Robert Clunie was a California realist plein air painter. If he’d never painted anything but the High Sierra, he wouldn’t interest me overmuch. This is even though his work is fresh and colorful, and his draftsmanship on high peaks, boulders and cliffs is perfect. However, I recently saw two paintings by him of the Saginaw River that are very different from his western oeuvre.
Born in Renfrewshire, Scotland, Clunie was a self-taught artist. By the time he immigrated to the United States at the age of sixteen, he was already a competent watercolorist. He and his brother arrived in 1911; his parents followed shortly thereafter.
In Saginaw, Michigan, Clunie found factory work pin-striping grain harvesters. A trip to California in 1918 convinced him that he had found his Shangri-La at last. He packed his brushes and headed west. There he had a promising start, working as a set painter for what would eventually become MGM Studios and in the art room of the American Beet Sugar Company.
His mother’s death in 1920 drew him and his wife back to Saginaw. It was there that he first started painting on canvases.
Saginaw didn’t last long. The couple returned to California, where Clunie went into business as a house painter, sign letterer, faux-finisher, and applier of gold leaf. By 1927, he was working almost exclusively as a plein air painter. His paintings were met with critical acclaim, but his gallery sales were interrupted by the Great Depression.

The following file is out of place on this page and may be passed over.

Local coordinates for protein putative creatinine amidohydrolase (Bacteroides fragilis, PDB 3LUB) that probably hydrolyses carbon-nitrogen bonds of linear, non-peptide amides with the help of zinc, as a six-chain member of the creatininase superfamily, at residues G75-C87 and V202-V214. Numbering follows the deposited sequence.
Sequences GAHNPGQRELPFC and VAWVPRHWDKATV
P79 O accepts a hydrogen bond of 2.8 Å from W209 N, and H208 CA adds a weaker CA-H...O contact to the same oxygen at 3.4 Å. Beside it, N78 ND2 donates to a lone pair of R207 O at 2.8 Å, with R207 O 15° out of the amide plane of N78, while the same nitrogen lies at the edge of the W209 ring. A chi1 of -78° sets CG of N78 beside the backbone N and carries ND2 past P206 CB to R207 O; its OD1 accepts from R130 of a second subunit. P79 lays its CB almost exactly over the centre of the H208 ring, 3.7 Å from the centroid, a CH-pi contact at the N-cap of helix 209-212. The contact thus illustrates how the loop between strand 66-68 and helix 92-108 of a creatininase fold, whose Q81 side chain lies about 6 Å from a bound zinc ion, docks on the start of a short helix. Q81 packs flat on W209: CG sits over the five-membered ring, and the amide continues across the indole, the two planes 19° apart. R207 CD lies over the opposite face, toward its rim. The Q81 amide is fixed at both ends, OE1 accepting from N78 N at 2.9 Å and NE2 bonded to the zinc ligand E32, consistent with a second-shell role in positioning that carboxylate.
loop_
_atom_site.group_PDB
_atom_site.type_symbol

His mountain landscapes are well-executed and numerous. But in February, 1937, Clunie won first prize in the Academy of Western Painters Exhibition for a different sort of painting, his Saginaw River. The painting went on to win third prize at the California Exposition and State Fair in 1938. It is one of two renditions of the same subject.
Saginaw in these paintings looks much like the Buffalo of my childhood, and probably like much of the Rust Belt as a whole: the railroad bridge, the smokestacks, the grain elevators, the wooden wharves, the old boats. The Niagara River is much cleaned up since then (as I imagine Saginaw’s waterfront is, too). It is a breath of pure nostalgia to study these paintings. I have no idea why Clunie was moved to paint them, but perhaps he too yearned for something from his youth.